Ex-City lawyer finds success is child's play

See here for an update on Lucy - UPDATE: Lucy Martin


This week we speak to Lucy Martin (formerly of Simmons & Simmons, Allen & Overy, Gouldens (now Jones Day) and Rowe & Maw (now Mayer, Brown, Rowe & Maw)), who gave it all up three years ago to set up Gina’s Nannies, a nanny-finding service based in Wimbledon.  The service is hugely successful and Lucy has now teamed up with Gail Hennessey (formerly of Gouldens, Travers Smith and Wragge & Co) to expand the business. 


But there’s more.  Lucy is also the founder of Wimbledon Women in Business, a group looking at the issues faced by business women, and she has co-written a book, Make it Your Business: a Woman’s Guide to Working for Herself, which is being published and comes out in September.   How did she get here and how does it compare to her legal days?


mtl:  Let’s start at the beginning – take us through your legal career.


Lucy:  I studied Russian at Oxford and, not knowing what else to do and with most of my friends going into the City, I took the law conversion course and eventually joined Simmons. 


That was the start of my 11 years in law.  I was a general corporate lawyer but, because of my French and Russian degree, I wanted to work overseas.  At Simmons this turned out not to be an option.  I moved to A&O after articles and found myself organising conferences in Bulgaria rather than working at the cutting edge of foreign investment in the former Soviet Union as I had envisaged. So I joined Gouldens, who had a new office in Tashkent, and needed someone to run it from the UK side.  It was a fantastic experience – I will never forget one particular occasion when I was visiting a juice factory in the depths of rural Uzbekistan, where they appeared never to have heard of toilets.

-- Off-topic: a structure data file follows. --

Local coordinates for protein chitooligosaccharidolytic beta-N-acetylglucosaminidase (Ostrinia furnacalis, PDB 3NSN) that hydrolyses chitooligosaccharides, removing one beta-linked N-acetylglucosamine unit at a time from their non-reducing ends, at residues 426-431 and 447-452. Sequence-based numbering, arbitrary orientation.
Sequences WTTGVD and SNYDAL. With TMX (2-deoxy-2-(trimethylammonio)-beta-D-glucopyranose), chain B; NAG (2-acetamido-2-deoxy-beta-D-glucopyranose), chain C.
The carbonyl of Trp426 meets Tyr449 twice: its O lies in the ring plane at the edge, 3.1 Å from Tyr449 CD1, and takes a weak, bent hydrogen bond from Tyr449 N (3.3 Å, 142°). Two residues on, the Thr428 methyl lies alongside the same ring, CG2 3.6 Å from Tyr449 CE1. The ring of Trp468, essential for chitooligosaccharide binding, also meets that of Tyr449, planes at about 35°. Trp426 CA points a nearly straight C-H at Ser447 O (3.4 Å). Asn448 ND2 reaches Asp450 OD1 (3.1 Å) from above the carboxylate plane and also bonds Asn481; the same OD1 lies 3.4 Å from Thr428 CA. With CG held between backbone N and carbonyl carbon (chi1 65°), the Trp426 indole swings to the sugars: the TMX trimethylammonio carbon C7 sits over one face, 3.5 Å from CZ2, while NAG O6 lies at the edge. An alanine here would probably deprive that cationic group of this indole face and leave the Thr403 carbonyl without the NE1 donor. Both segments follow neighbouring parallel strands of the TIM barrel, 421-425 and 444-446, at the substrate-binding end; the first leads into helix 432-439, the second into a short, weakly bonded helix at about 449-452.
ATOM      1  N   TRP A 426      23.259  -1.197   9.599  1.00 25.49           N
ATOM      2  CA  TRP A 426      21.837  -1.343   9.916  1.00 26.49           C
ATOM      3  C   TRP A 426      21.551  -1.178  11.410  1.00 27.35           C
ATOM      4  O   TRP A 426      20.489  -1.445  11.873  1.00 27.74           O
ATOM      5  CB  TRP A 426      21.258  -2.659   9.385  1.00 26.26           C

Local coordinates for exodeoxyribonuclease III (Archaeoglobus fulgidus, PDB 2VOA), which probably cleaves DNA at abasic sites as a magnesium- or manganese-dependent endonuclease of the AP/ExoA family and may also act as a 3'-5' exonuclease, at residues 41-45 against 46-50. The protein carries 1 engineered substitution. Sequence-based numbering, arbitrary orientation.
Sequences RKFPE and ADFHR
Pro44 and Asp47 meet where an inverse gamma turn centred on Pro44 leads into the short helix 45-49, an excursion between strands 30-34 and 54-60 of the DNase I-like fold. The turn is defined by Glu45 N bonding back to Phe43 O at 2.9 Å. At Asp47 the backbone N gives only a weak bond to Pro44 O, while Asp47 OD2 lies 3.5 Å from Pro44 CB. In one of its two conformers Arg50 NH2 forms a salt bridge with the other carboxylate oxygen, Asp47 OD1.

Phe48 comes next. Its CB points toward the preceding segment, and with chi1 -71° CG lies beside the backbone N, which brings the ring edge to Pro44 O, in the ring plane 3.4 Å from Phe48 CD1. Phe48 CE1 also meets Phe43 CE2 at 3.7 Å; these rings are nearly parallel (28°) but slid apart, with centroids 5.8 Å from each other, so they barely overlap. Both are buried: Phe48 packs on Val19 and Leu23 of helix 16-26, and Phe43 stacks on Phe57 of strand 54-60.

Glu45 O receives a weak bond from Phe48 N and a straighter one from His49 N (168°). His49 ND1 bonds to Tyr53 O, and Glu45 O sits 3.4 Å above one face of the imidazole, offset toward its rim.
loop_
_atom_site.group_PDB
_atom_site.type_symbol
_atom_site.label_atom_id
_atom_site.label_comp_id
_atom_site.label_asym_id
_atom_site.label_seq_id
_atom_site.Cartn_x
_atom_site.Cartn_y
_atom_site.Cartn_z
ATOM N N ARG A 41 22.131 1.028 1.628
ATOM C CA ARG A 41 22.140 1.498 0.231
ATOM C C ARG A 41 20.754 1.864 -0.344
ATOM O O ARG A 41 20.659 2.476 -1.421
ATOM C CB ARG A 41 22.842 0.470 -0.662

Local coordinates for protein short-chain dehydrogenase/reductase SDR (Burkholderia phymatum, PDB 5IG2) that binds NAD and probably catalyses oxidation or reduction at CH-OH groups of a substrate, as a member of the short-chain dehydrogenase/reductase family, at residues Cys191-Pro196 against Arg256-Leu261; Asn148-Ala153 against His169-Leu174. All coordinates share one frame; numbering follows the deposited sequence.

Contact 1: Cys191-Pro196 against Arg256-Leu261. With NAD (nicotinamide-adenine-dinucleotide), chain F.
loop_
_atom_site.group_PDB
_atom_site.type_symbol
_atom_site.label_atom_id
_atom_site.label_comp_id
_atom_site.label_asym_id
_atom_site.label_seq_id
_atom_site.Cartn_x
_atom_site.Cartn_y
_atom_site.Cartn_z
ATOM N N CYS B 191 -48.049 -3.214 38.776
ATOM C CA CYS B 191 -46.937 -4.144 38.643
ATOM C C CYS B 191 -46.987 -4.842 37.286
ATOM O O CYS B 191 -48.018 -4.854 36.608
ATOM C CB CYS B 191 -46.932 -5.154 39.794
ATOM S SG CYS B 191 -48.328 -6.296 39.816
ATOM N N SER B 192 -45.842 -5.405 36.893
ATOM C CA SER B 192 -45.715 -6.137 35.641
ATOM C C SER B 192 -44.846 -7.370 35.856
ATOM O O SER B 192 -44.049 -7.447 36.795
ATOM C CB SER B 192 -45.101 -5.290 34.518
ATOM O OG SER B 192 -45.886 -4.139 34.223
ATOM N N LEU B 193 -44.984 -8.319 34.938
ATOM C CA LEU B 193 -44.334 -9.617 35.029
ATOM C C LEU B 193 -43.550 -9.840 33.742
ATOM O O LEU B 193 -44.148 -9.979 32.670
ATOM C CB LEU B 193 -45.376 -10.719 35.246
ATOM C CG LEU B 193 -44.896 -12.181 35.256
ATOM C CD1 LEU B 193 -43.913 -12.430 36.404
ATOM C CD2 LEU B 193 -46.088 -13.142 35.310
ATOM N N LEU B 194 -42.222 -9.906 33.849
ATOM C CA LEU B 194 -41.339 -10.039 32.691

Having children changed everything.  That level of travel simply wasn’t an option and I took the common option of going into know-how.  It’s very tempting – earning the same salary and working fixed hours, but I ended up feeling like a glorified librarian and just didn’t feel challenged.  I felt there was much more to me than making research materials available to fee-earners.  I felt as if I had lost my way, and with a six month old baby at home I needed my work to be fulfilling and meaningful.  Compromising simply wasn’t an option anymore.


mtl: So when did you start thinking about Gina’s Nannies?


Lucy: Well, what I really wanted was to be a writer.  I had written some pieces for local papers and magazines, and even had a couple of articles published in the Times but I realised that it was very difficult to write and make enough money for childcare.  I was 35 years old and I felt that I needed to be in charge of something.  I was pregnant with my third child when I had a big wake-up call: pulmonary emboli (blood clots in the lungs) which weren’t diagnosed for three weeks as the hospital treated me for pneumonia.  After that, I knew that if I was going to do anything with my life I had to do it there and then.  I decided that the only way to take control was to run my own business.  I had used a nanny service locally which had been ok, but I knew I could do it better.  I knew lots of nannies (having used plenty) and lots of parents who despaired about where to find decent childcare.  So Gina’s Nannies (named after my second daughter) was born.  


It was actually extraordinarily easy to set up.  I paid for a website and then started telling people about it.  Word-of-mouth has been my best marketing tool - if women like your service, they start telling other women about it.  Soon I was producing a decent income.  We've been going three years now and I've had around five to six hundred nannies through the door and about the same number of parents.  I really enjoy it.  I think lawyers underestimate the commercial skills they have and the fact that working in a law firm for a number of years sets you in extremely good stead for setting up on your own.  Clients are the same in any business – they value a personable service, attention to detail and a quick and efficient turnaround and there is no better place than a law firm in which to hone those skills.  Most of my clients are solicitors and they are really pleased to find the values they are used to in their work being applied towards their childcare – a very different but very important business.  And, from a personal perspective, this gives me so much more control over my life and a real sense of job satisfaction.